I watched as black goo dripped from my shaking hand. I felt so far removed it might as well have belonged to someone else. Maybe it did before, but this was how I reclaimed my body. This wasn’t where the story starts, but this is where I would stop carrying the weight of it. I may have physically been at a tabling event outside the dining hall talking with students about information, resources and how to be an advocate during Domestic Violence Awareness Month, but my mind was somewhere lost to memory. It began when “No” was taken to mean “who cares” and when a girl screams but no one is around to hear it then she didn’t really scream. But here I am five years later, staring at slimy black paint smeared across the palm of my hand and a small pink shirt in front of me.
When I left for college, I thought I could pack up my life but leave the memories behind. I didn’t take every shirt I owned so why I would I take every memory with me? But unlike an old shirt, the memories weren’t something I could leave behind and forget. Yet thoughts, feelings and fear packed their own bags and followed me to Canisius. They unpacked and forced a space for themselves in my already cramped room on the sixth floor of my dorm. But after years of practice I knew well enough how to tune out their presence.
Our Peer Educator Program wanted to put on a project for Domestic Violence Awareness Month. It needed to be something impactful and meaningful. They chose the Clothesline Project. It was a project centered around raising awareness for various issues addressed throughout Domestic Violence Month. This was more than the purple ribbons worn to show support, this was a way for people to decorate shirts and share their experiences anonymously. It helped to give someone the power back in their life because they were more than an experience.
I had been so afraid to share my story, but when this project came, I realized I needed to tell my story. There was a pile of shirts in pink, black, blue, white and yellow. Each color shirt stood for something different: yellow was for battered women, blue was incest, white was those who died from domestic violence. I pulled a pink t-shirt out the pile. Pink stood for rape. But I got to decorate it for my unique experience. I looked at the size out of habit. A bitter sense of irony arose when I realized it was about the size I was five years ago.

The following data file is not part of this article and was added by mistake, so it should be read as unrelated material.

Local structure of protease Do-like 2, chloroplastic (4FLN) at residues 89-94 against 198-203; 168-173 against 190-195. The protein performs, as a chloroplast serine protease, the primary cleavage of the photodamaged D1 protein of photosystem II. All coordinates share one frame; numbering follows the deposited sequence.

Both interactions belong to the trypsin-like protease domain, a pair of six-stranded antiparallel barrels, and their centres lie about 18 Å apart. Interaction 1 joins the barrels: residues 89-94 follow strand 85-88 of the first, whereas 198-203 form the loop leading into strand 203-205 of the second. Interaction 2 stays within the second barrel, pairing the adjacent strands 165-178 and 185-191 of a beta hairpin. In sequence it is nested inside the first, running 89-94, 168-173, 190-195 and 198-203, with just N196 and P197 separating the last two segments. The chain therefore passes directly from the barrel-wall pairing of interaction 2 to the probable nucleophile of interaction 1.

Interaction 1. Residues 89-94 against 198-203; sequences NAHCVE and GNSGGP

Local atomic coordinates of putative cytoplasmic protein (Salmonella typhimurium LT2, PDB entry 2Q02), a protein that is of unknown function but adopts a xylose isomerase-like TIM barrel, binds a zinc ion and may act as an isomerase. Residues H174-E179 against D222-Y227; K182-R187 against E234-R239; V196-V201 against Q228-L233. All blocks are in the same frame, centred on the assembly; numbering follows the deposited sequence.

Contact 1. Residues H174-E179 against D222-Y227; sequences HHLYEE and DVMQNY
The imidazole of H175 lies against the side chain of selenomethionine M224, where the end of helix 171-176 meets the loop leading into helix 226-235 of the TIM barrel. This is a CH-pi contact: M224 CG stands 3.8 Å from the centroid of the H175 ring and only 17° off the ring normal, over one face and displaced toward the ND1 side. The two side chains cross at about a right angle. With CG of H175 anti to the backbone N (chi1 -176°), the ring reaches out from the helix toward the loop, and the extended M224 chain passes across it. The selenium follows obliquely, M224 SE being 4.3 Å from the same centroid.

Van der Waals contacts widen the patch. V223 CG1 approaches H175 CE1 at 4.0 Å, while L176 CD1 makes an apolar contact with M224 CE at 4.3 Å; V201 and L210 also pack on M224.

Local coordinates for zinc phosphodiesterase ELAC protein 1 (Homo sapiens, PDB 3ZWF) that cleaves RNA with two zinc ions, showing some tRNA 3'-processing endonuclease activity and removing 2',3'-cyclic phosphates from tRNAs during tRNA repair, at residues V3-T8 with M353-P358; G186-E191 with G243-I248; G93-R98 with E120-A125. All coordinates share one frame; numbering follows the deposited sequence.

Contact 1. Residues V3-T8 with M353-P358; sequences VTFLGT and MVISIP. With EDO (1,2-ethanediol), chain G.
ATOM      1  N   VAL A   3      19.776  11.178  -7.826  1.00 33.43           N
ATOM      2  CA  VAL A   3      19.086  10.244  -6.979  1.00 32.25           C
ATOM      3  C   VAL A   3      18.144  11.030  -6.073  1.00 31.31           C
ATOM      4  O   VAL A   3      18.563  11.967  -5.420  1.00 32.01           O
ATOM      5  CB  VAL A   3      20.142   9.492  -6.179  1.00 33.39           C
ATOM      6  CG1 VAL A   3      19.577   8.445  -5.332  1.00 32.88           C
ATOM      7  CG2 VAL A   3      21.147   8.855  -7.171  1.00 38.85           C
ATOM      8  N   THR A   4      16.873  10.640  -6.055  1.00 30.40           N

I took out black, purple, orange and blue paint. I stuck my left hand into the black paint first, pulled my hand out and stared at the paint all across my palm for a moment. I hesitated before planting my hand onto the shirt—this was something I needed to do. I pulled my shaking hand back, a flood of emotions came back—fear, panic, guilt, and isolation. But at the same time I knew this experience was worthwhile, it would make me feel in control of my life again. This body wasn’t mine, not anymore, but I would make it mine once more. I walked over to the bathroom to wash the black paint off my hand. I watched as remnants circled the drain, pretending I was watching my fears leave me. I did the same for the purple, blue and orange paint. Now to get to writing my story. Thats when I realized writing with fabric markers on a shirt with wet paint was pretty much an art form.
He took without asking
It RIPPED me APART
I woke up screaming from nightmares
I saw HIM at school
It destroyed who I was
Flip the shirt over—time to finish the back. Pick up the the black marker. Slowly write out “I was…” breathe. This is your story to tell.
I was RAPED
When I was
AND I’M STRONGER NOW
For once I didn’t care if anyone said “I believe you” it only matter that I could say “I’m not ashamed and you can’t hurt me anymore”. This was what people meant when they said victims become survivors. It’s about more than just living through something, it’s about identifying strength over trauma but recognizing that this trauma is why you have strength.